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Muslim cleric says Mo Salah’s injury is divine punishment for breaking his fast

MO Salah’s Champions League final injury was a punishment from God because he broke his fast for the match, a Kuwaiti imam has claimed.

It was 31 minutes into the game Salah hurt his shoulder in a vigorous struggle with Real Madrid’s Sergio Ramos. Mo is a practising Moslem who got permission, along with other international team-mates in Egyptian squad, to postpone their Ramadan fasting for the days building up to the World Cup by Shawki Allam, the Grand Mufti of Egypt.

Just a day after Reds were walloped 3-1 by Los Blancos in Kiev, an imam from Kuwait named Mubarak al Bathali said in a tweet that the injury was a punishment from God for nullifying his fast before the match during the month of Ramadan. He acknowledged that Moslems are allowed to abstain from Ramadan fasting if they are travelling, but Salah did so with a wrong intention, he ate because of a football match and that was ‘not a legitimate excuse.’ He claimed that it was a sin in the eyes of God. If he had intended to break his fast for travelling from Britain to Ukraine, he would not have sinned but due to the wrong intention, he suffered.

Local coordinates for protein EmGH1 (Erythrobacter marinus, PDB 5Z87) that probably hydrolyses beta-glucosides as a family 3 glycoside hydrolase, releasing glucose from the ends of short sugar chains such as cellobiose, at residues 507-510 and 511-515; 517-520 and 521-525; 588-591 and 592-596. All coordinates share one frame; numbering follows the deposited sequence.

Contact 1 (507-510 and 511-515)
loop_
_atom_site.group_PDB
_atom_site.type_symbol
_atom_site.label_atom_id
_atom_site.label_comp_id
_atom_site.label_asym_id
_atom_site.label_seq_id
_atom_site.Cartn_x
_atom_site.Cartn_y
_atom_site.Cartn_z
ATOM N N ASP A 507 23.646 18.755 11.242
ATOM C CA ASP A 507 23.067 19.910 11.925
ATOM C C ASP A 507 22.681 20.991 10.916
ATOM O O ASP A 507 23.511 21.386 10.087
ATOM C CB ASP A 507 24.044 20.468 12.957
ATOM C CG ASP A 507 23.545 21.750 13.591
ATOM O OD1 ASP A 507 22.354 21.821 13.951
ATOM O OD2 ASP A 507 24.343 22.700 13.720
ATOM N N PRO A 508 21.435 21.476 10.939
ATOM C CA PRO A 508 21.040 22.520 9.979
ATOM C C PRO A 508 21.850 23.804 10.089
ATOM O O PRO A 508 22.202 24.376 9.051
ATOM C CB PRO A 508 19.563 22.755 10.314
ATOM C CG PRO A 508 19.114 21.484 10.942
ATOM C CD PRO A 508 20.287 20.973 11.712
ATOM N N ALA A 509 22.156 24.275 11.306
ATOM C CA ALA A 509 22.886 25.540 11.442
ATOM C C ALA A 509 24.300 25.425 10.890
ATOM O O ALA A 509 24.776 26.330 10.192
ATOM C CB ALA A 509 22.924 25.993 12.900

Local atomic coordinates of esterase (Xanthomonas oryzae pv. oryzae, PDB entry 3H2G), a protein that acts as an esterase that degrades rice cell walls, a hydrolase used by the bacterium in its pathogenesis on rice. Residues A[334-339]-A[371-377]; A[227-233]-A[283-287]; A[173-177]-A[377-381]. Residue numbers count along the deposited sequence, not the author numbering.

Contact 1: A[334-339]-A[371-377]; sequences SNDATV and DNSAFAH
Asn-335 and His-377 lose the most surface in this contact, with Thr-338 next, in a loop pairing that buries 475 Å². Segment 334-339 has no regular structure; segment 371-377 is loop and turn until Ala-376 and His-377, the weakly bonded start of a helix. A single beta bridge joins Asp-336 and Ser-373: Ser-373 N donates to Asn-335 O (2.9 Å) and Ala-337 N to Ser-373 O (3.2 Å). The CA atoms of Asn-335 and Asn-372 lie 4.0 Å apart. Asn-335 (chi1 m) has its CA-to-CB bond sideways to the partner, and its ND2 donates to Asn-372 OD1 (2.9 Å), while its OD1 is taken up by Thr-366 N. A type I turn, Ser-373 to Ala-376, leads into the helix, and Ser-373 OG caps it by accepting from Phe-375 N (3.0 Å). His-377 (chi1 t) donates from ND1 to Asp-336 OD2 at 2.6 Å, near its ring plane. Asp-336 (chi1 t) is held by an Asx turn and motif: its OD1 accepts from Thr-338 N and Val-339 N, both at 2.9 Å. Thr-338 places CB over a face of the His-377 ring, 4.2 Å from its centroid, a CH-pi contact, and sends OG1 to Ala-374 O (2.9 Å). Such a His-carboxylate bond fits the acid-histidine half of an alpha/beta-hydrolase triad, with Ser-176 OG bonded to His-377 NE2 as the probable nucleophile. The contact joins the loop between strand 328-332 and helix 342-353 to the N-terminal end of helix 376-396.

Liverpool physio Ruben Pons told prior to the final Salah would break his Ramadan fast for the game after consulting with a nutritionist. ‘Tomorrow and the day of the match he won’t [fast], so it’s not going to affect him,’ he told Cadena SER, a Spanish radio station, on last Thursday.

The cleric furthermore stated that MO Sala was ill-advised and he will ‘unfortunately, bear the burden’ for what he has done.

The Liverpool goal machine’s injury has put a level of uncertainty for his participation for the World Cup in Russia next month, which the imam said would remind him that every single thing that happens, happens in accordance with God’s will. He added ‘Do not think the Muslim believes that life is managed by reason and effort, but life is the hand of God comes to whom he will, whether hard or not diligent. Perhaps [the injury] is good for you.’

He did admit that Salah was ‘virtuous, good and respected man’ and admired him for improving Moslems’ image in the West.

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